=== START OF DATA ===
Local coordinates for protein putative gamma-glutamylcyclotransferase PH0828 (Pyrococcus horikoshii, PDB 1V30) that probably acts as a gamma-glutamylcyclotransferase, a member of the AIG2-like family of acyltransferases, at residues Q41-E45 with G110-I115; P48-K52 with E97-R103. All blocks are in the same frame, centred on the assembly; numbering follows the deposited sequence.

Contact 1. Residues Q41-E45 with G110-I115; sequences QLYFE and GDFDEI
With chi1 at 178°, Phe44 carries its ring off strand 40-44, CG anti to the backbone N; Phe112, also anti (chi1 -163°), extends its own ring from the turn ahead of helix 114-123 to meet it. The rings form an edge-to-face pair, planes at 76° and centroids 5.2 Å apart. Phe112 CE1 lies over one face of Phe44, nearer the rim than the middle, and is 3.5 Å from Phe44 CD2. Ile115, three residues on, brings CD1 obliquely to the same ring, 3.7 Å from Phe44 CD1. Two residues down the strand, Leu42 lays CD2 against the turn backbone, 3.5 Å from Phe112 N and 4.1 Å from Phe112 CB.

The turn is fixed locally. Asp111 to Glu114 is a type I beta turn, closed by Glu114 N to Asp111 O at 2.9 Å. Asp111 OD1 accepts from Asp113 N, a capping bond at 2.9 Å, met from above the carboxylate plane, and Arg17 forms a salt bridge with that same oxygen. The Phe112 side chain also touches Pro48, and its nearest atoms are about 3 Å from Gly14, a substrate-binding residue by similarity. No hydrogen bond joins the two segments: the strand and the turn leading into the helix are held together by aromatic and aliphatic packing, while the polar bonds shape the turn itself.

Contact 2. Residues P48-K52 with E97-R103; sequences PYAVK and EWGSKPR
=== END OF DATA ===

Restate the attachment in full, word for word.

Local coordinates for protein putative gamma-glutamylcyclotransferase PH0828 (Pyrococcus horikoshii, PDB 1V30) that probably acts as a gamma-glutamylcyclotransferase, a member of the AIG2-like family of acyltransferases, at residues Q41-E45 with G110-I115; P48-K52 with E97-R103. All blocks are in the same frame, centred on the assembly; numbering follows the deposited sequence.

Contact 1. Residues Q41-E45 with G110-I115; sequences QLYFE and GDFDEI
With chi1 at 178°, Phe44 carries its ring off strand 40-44, CG anti to the backbone N; Phe112, also anti (chi1 -163°), extends its own ring from the turn ahead of helix 114-123 to meet it. The rings form an edge-to-face pair, planes at 76° and centroids 5.2 Å apart. Phe112 CE1 lies over one face of Phe44, nearer the rim than the middle, and is 3.5 Å from Phe44 CD2. Ile115, three residues on, brings CD1 obliquely to the same ring, 3.7 Å from Phe44 CD1. Two residues down the strand, Leu42 lays CD2 against the turn backbone, 3.5 Å from Phe112 N and 4.1 Å from Phe112 CB.

The turn is fixed locally. Asp111 to Glu114 is a type I beta turn, closed by Glu114 N to Asp111 O at 2.9 Å. Asp111 OD1 accepts from Asp113 N, a capping bond at 2.9 Å, met from above the carboxylate plane, and Arg17 forms a salt bridge with that same oxygen. The Phe112 side chain also touches Pro48, and its nearest atoms are about 3 Å from Gly14, a substrate-binding residue by similarity. No hydrogen bond joins the two segments: the strand and the turn leading into the helix are held together by aromatic and aliphatic packing, while the polar bonds shape the turn itself.

Contact 2. Residues P48-K52 with E97-R103; sequences PYAVK and EWGSKPR